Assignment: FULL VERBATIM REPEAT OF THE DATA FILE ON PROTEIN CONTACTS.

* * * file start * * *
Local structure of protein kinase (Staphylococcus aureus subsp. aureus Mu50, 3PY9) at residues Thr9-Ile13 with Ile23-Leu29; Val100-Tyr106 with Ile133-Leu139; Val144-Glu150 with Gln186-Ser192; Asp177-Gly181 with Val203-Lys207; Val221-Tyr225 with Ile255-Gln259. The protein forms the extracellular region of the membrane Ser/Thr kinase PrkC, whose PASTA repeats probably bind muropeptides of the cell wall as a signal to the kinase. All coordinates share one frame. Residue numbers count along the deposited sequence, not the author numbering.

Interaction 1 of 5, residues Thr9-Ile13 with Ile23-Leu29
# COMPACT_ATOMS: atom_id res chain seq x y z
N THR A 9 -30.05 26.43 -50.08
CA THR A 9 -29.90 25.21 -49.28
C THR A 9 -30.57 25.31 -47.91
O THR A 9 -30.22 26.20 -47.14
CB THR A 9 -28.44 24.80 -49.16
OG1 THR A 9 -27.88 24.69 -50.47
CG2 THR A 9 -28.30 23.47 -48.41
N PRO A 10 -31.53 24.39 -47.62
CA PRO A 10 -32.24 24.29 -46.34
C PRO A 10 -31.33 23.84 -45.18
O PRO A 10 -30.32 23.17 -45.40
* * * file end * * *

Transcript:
Local structure of protein kinase (Staphylococcus aureus subsp. aureus Mu50, 3PY9) at residues Thr9-Ile13 with Ile23-Leu29; Val100-Tyr106 with Ile133-Leu139; Val144-Glu150 with Gln186-Ser192; Asp177-Gly181 with Val203-Lys207; Val221-Tyr225 with Ile255-Gln259. The protein forms the extracellular region of the membrane Ser/Thr kinase PrkC, whose PASTA repeats probably bind muropeptides of the cell wall as a signal to the kinase. All coordinates share one frame. Residue numbers count along the deposited sequence, not the author numbering.

Interaction 1 of 5, residues Thr9-Ile13 with Ile23-Leu29
# COMPACT_ATOMS: atom_id res chain seq x y z
N THR A 9 -30.05 26.43 -50.08
CA THR A 9 -29.90 25.21 -49.28
C THR A 9 -30.57 25.31 -47.91
O THR A 9 -30.22 26.20 -47.14
CB THR A 9 -28.44 24.80 -49.16
OG1 THR A 9 -27.88 24.69 -50.47
CG2 THR A 9 -28.30 23.47 -48.41
N PRO A 10 -31.53 24.39 -47.62
CA PRO A 10 -32.24 24.29 -46.34
C PRO A 10 -31.33 23.84 -45.18
O PRO A 10 -30.32 23.17 -45.40